Abstract: Observational data imply the presence of superluminal electric currents in pulsar magnetospheres. Such sources are not inconsistent with special relativity; they have already been created in the laboratory.
Here we describe the distinctive features of the radiation beam that is generated by a rotating superluminal source and show that (i) it consists of subbeams that are narrower the farther the observer is from the source: subbeams whose intensities decay as 1/R instead of 1/R^2 with distance (R),
(ii) the fields of its subbeams are characterized by three concurrent polarization modes: two modes that are ‘orthogonal’ and a third mode whose position angle swings across the subbeam bridging those of the other two,
(iii) its overall beam consists of an incoherent superposition of such coherent subbeams and has an intensity profile that reflects the azimuthal distribution of the contributing part of the source (the part of the source that approaches the observer with the speed of light and zero acceleration),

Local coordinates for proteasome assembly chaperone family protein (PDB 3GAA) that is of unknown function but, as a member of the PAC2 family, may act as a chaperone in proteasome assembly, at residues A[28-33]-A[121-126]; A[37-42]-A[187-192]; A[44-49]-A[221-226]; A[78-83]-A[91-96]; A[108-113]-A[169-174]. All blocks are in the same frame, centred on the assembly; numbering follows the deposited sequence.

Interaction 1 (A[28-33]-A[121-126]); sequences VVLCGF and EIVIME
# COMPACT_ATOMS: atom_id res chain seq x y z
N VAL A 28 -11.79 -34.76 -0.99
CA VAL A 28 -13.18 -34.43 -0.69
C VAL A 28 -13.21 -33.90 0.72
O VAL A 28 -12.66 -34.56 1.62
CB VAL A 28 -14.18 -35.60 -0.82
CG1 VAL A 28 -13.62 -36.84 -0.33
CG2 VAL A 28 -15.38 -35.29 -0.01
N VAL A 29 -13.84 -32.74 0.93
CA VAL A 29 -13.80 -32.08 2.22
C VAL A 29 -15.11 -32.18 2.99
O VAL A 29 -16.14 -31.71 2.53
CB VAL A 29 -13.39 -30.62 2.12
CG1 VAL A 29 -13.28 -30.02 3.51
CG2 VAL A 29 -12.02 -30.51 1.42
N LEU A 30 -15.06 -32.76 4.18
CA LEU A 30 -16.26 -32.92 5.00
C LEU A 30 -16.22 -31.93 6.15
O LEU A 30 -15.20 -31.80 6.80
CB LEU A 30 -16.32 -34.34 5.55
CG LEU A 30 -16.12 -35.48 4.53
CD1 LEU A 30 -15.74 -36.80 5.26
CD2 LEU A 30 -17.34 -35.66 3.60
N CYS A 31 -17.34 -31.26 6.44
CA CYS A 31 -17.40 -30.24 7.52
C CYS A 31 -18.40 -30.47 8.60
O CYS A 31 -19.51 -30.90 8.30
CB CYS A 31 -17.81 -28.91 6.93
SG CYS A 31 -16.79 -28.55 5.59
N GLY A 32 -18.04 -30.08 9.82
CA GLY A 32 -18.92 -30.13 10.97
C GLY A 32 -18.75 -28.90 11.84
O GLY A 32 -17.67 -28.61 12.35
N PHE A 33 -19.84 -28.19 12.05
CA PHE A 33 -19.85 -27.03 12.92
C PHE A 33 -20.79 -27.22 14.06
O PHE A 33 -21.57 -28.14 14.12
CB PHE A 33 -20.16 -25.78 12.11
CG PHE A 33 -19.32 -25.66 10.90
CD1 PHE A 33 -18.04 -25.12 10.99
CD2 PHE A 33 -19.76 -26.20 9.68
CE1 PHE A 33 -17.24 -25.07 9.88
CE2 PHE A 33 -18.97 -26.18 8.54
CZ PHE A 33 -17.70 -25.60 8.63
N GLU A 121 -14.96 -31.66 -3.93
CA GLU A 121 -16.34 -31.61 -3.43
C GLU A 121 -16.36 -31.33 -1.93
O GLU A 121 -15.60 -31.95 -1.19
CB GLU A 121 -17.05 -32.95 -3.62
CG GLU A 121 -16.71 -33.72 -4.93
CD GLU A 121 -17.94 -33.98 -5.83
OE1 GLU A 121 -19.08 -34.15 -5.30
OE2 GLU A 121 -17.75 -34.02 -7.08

(iv) its spectrum (the superluminal counterpart of synchrotron spectrum) is broader than that of any other known emission and entails oscillations whose spacings and amplitudes respectively increase and decrease algebraically with increasing frequency,
(v) the degree of its mean polarization and the fraction of its linear polarization both increase with frequency beyond the frequency for which the observer falls within the Fresnel zone. We also compare these features with those of the radiation received from the Crab pulsar.
Go faster than light
A new mechanism for generating broadband pulsar-like polarization
Authors: Houshang Ardavan, Arzhang Ardavan, Joseph Fasel, John Middleditch, Mario Perez, Andrea Schmidt, John Singleton
(Submitted on 2 Mar 2009)